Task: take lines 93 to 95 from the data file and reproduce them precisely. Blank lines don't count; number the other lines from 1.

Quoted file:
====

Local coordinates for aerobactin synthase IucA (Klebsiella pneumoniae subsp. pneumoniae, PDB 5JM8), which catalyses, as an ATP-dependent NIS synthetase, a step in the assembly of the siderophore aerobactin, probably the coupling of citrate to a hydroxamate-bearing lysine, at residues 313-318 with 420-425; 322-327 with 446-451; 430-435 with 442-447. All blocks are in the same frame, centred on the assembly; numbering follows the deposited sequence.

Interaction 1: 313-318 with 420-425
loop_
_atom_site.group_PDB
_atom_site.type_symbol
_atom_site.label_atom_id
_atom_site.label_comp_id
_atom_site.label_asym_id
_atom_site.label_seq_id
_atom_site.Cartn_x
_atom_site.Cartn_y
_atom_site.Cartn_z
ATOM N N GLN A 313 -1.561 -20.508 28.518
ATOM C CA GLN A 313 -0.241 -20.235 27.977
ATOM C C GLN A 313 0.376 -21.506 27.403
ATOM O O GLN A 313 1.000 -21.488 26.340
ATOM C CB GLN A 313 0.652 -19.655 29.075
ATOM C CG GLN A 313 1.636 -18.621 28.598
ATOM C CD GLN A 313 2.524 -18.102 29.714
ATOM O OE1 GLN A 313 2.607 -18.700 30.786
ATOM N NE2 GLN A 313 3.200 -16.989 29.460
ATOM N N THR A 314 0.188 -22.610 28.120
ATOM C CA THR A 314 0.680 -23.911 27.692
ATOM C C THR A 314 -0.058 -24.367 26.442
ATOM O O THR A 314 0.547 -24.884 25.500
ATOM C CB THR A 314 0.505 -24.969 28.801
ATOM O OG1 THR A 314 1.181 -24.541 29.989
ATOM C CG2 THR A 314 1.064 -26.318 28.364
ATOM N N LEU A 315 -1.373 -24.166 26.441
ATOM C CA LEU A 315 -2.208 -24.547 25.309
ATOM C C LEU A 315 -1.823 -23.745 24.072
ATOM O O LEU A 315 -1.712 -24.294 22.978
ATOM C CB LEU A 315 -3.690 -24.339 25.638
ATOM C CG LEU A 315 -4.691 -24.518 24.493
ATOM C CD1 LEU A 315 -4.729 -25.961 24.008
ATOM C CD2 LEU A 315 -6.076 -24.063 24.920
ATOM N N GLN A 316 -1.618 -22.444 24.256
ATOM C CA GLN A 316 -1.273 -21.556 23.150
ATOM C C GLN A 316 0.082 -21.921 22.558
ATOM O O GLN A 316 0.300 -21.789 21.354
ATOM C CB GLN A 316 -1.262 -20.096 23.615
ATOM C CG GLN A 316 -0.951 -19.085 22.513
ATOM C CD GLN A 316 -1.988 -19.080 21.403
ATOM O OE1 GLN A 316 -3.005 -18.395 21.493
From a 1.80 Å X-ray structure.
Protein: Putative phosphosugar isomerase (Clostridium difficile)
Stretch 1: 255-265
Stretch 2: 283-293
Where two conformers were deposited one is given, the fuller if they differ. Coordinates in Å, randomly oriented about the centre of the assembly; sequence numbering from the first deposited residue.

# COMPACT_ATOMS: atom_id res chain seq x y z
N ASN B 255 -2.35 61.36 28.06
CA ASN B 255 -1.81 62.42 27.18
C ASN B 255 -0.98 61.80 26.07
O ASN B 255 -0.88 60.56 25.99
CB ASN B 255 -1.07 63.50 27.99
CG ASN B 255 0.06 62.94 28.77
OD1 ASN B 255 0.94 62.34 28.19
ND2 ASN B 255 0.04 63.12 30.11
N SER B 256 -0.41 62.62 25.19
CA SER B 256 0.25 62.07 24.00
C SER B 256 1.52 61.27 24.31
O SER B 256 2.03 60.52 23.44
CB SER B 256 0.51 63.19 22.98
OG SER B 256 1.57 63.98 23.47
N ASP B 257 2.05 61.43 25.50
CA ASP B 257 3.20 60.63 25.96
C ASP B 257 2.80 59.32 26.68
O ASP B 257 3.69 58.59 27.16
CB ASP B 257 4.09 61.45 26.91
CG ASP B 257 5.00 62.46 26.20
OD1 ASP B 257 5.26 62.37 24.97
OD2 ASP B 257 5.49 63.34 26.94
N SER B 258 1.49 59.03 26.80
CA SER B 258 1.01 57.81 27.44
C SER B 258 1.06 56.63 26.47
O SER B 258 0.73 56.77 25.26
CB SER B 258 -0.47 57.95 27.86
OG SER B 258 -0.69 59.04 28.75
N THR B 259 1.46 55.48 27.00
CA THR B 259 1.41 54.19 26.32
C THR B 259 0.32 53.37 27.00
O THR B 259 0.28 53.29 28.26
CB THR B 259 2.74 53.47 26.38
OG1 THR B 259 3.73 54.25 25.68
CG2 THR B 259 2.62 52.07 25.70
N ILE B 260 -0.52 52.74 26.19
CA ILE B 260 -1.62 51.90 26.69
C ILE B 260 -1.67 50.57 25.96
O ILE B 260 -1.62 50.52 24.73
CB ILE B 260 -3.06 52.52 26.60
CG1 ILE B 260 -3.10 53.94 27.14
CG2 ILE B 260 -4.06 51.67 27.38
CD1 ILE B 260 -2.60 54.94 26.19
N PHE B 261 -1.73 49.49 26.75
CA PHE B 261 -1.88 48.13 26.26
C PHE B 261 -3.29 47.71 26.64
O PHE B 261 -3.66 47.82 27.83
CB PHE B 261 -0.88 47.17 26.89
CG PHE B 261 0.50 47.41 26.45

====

CD1 ILE B 260 -2.60 54.94 26.19
N PHE B 261 -1.73 49.49 26.75
CA PHE B 261 -1.88 48.13 26.26